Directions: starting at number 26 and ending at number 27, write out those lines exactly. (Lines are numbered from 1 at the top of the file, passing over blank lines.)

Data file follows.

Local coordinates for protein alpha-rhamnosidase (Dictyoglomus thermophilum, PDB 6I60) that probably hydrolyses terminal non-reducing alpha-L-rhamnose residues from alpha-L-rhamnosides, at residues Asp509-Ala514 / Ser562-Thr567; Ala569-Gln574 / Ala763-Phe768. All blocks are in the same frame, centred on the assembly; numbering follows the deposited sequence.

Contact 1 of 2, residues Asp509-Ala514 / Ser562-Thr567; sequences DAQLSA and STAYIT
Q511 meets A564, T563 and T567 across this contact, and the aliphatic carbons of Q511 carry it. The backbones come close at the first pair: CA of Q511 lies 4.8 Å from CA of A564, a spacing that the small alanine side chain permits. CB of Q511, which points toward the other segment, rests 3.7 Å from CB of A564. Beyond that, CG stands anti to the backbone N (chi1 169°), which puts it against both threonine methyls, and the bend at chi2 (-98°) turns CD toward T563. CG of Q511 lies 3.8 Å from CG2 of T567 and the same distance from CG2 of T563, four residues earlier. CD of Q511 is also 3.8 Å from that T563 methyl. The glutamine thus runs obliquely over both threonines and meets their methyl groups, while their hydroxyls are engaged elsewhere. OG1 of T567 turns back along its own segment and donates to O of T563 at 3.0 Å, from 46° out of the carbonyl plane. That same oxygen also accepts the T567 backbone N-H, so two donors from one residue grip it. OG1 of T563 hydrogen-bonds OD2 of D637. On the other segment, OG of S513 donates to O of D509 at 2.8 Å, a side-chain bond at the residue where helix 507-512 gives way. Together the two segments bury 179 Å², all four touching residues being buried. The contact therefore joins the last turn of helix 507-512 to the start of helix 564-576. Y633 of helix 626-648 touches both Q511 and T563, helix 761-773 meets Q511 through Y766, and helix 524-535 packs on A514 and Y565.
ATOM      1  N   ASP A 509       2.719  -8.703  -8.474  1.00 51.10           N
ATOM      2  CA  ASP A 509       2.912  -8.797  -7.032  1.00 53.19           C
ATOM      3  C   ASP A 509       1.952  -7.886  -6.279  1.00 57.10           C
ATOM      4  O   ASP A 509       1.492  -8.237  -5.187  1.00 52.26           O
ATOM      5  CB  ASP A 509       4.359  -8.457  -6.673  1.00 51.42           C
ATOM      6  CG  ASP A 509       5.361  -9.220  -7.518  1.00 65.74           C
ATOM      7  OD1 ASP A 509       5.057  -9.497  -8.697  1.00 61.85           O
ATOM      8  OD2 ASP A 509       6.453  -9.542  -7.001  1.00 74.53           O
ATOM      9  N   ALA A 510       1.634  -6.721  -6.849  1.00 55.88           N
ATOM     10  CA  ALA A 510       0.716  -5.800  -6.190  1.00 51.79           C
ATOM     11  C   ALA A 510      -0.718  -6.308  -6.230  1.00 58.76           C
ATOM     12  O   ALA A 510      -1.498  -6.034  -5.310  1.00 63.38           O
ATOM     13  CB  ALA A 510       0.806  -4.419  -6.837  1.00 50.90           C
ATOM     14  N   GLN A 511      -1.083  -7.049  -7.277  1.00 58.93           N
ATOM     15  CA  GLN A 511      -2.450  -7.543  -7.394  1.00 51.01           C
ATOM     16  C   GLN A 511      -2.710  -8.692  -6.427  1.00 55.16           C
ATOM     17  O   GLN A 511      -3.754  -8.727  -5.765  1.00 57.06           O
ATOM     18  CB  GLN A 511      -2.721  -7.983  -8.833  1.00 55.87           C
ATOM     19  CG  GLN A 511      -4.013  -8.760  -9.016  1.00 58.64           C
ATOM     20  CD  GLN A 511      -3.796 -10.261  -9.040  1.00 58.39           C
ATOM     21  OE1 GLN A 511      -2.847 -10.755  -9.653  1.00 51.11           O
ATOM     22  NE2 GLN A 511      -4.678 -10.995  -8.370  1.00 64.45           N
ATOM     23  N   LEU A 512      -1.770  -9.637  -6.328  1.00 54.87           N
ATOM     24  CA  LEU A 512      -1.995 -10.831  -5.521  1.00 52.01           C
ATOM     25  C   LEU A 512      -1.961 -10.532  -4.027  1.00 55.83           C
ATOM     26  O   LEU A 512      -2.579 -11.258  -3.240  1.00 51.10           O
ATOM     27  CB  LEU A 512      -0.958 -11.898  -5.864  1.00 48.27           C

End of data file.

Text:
ATOM     23  N   LEU A 512      -1.770  -9.637  -6.328  1.00 54.87           N
ATOM     24  CA  LEU A 512      -1.995 -10.831  -5.521  1.00 52.01           C